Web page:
The opinion of the court was delivered by: SIFTON
This is an action alleging various statutory and common law causes of action arising out of the acquisition by Valley View Enterprises, a partnership consisting of plaintiff, defendant Goodfriend, defendant Borden, and Bernard Friedman, in 1980 of a restaurant and land in Warwick, New York. Jurisdiction is based on section 22(a) of the Securities Act of 1933, as amended (the "Securities Act"), 15 U.S.C. § 77(a); section 27 of the Securities Exchange Act of 1934, as amended (the "Securities Exchange Act"); and principles of pendent jurisdiction. This matter is now before the Court on the motion of defendants Goodfriend, Borden, and the accounting firm of Goodfriend & Borden for an order:
(1) dismissing plaintiff's first, second, and third counts pursuant to Rule 12(b)(6) of the Federal Rules of Civil Procedure for failure to state a claim upon which relief can be granted,
(2) dismissing plaintiff's third, fourth, ninth, and eleventh counts pursuant to Rule 12(b)(1) for lack of subject matter jurisdiction,
(3) dismissing plaintiff's first through fourth counts pursuant to Rule 9(b) for failure to plead fraud with the required particularity.
(4) dismissing plaintiff's ninth and tenth counts pursuant to Rule 12(b)(6) on the grounds that they are barred by the statute of limitations,
(5) striking paragraphs (a)(2) and (a)(3) of plaintiff's demand for relief pursuant to Rule 12(b)(6) on the ground that there is no basis in law for granting such relief, and
(6) for such other and further relief, including a decision dismissing the complaint under Rule 56(b), as may seem just and proper.
The following statement of the facts of this case is derived from plaintiff's complaint and his affidavit submitted in response to this motion.
In 1980, defendants Goodfriend, Borden, and Goodfriend & Borden, an accounting partnership, became plaintiff's personal accountants, as well as the accountants for plaintiff's business, Columbia Equipment Inc. ("Columbia"). In November 1980, defendants advised plaintiff that Columbia had earned substantial gross income for its fiscal year ending in November 1980 and recommend that it would be economically beneficial for Columbia to incur additional expenses as "salary" for plaintiff, which Columbia could deduct from its taxes as a business deduction. Plaintiff accepted the recommendation.
Defendants also advised plaintiff that he should invest in a tax "shelter" to minimize the tax impact of the additional salary he would receive from Columbia. Apparently in pursuit of this objective, defendants advised plaintiff to purchase a limited partnership interest in a partnership to be formed and known as Valley View Enterprises (the "partnership"). The partnership was to be formed for the purpose of purchasing a restaurant for $700,000. According to plaintiff, the defendants represented to him that he would be a limited partner in the partnership, that he would own 49% of the partnership in return for his investment of $62,500, that his personal liability would be limited to his investment of $62,500, and that the investment would generate certain tax benefits in the form of ordinary tax deductions and investment credits, which would enable Cohen to save $27,440 in 1980, $26,132 in 1981, $18,605 in 1982, $13,677 in 1983, and $11,623.05 in 1984. In addition to plaintiff's allegations of oral representations, Exhibit A to plaintiff's affidavit in opposition to defendants' motions, is a letter to plaintiff from defendant Goodfriend dated November 9, 1981, reconfirming that plaintiff is held harmless with respect to any liability on a mortgage of $600,000 owed Indian Valley Management Inc. by Valley View Enterprises. The letter states: "This liability is solely the responsibility of Irwin Goodfriend and Steven Borden. Your total liability in this deal is the $62,500."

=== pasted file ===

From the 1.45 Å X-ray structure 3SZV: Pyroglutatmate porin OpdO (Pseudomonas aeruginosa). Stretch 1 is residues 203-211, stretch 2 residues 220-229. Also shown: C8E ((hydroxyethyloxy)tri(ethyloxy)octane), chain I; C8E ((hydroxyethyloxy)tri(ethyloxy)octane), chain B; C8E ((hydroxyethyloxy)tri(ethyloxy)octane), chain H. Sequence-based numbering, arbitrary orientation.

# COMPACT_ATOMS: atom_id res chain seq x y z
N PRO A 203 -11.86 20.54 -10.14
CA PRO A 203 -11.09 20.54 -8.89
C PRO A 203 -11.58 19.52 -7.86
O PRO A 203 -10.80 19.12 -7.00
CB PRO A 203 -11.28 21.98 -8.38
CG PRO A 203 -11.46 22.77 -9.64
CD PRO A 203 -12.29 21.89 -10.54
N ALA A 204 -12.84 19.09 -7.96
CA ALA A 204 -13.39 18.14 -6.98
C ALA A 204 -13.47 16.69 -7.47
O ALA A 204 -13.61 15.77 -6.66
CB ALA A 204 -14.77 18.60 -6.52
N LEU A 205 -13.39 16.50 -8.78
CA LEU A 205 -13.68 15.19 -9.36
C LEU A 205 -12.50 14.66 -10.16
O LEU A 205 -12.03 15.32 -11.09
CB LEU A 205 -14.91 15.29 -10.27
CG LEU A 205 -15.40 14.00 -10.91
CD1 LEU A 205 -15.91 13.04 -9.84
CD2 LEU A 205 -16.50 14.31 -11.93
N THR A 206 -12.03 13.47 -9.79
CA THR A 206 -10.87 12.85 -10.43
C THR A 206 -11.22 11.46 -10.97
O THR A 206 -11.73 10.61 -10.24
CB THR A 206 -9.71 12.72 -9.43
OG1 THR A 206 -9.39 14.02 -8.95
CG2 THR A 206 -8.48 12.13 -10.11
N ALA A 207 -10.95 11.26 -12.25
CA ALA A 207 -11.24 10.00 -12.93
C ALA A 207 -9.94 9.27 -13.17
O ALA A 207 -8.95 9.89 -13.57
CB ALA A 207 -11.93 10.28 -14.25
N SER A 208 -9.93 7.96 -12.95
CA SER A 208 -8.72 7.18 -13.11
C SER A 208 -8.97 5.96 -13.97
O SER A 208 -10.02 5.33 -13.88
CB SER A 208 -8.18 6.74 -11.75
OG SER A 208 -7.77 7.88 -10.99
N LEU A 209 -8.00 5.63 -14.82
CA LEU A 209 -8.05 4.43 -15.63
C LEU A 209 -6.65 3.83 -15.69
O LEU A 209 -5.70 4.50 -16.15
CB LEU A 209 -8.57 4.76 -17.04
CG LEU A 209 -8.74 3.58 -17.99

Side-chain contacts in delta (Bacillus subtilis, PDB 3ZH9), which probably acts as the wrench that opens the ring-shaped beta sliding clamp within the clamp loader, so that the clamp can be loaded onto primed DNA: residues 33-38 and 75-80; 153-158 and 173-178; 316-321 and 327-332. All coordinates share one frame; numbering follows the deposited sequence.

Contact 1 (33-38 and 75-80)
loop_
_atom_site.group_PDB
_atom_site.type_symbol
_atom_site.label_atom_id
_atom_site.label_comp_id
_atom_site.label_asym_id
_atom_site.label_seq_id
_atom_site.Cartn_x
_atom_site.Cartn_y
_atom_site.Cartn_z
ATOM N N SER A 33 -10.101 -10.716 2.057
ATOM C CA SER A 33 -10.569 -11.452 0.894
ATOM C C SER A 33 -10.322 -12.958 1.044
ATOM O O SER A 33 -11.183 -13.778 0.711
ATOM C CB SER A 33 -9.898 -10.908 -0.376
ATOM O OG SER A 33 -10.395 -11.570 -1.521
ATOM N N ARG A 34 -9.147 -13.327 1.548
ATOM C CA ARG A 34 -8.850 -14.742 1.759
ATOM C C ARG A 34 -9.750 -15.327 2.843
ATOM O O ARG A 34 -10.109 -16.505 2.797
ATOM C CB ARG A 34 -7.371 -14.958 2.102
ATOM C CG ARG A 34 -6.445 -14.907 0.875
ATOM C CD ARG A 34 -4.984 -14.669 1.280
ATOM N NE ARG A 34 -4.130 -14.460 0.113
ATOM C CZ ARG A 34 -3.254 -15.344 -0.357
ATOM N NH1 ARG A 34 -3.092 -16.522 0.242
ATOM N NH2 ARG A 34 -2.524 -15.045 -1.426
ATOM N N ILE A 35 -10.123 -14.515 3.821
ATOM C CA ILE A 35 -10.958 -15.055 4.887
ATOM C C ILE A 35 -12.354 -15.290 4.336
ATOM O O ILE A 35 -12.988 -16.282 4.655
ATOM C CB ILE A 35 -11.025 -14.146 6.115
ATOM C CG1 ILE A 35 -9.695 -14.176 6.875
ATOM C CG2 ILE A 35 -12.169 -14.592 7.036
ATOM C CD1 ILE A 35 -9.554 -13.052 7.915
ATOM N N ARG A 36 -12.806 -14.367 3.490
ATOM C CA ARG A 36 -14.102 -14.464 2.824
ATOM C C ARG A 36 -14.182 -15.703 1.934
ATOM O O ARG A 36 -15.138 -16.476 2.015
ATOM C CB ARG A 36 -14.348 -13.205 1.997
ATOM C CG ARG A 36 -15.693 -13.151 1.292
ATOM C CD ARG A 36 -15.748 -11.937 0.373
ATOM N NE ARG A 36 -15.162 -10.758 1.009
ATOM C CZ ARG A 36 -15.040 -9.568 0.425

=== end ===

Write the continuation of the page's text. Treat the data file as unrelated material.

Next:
Defendants engaged defendant Schwartz, an attorney, to prepare all of the legal papers pertaining to the transaction. However, instead of preparing a limited partnership agreement, Schwartz prepared a certificate of general partnership, which plaintiff signed and returned. Plaintiff claims that he was unaware that he was becoming a general partner instead of a limited partner when he signed the document. The certificate, a copy of which is attached as Exhibit A to defendants' motion, does not specify that it is a general partnership agreement.
In connection with the foregoing transactions, plaintiff claims that the defendants deliberately or recklessly failed to disclose to plaintiff the following information:
(1) that no formal appraisals of the property located at Valley View had been made,
(2) that no mortgage or other documents were ever filed to protect the partnership's interest in the property and that the partnership never made any payments to protect its interests in the purchase of the property,
(3) that the $700,000 purchase price for the property represented an increase of $340,000 over a purchase price for the property which had been negotiated by the same defendants with others less than a year before the transaction in which Cohen invested,
(4) that the estimates regarding the value of the property and the purchase price to be paid therefor were arbitrary and inflated without any economic justification;
(5) that the agreements entered into between Valley View and the seller of the property were not the result of "arms length" negotiations, but were artificial and arbitrary estimates prepared solely for ...